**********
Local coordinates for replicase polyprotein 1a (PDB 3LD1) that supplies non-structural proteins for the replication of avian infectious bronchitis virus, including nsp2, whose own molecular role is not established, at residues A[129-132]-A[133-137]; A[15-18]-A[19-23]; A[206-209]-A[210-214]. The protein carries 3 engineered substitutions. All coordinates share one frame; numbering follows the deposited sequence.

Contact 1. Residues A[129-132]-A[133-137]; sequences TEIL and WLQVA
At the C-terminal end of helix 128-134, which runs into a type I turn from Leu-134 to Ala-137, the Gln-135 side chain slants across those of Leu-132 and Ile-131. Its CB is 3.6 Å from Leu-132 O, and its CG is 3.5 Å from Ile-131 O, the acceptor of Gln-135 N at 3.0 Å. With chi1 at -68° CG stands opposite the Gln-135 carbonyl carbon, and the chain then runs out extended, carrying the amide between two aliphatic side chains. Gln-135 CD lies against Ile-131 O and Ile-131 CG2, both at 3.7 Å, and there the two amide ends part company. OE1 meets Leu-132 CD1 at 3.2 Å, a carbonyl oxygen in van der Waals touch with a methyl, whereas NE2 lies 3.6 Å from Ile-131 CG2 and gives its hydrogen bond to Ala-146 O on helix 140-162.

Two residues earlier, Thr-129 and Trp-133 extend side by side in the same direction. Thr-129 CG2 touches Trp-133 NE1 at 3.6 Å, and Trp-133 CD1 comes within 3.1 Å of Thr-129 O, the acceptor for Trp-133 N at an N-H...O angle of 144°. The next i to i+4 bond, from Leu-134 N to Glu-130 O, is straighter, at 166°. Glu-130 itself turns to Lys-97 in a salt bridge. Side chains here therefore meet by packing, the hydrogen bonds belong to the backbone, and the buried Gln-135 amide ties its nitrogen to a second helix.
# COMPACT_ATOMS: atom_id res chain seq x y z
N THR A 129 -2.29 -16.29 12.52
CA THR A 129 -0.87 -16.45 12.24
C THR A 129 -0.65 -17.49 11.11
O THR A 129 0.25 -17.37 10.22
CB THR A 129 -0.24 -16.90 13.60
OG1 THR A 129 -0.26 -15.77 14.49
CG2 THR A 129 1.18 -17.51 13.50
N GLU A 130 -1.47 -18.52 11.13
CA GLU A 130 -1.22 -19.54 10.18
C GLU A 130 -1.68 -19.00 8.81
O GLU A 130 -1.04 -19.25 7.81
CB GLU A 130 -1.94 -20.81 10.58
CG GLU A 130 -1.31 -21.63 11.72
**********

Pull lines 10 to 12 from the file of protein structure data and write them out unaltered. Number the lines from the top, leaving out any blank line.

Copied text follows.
CB THR A 129 -0.24 -16.90 13.60
OG1 THR A 129 -0.26 -15.77 14.49
CG2 THR A 129 1.18 -17.51 13.50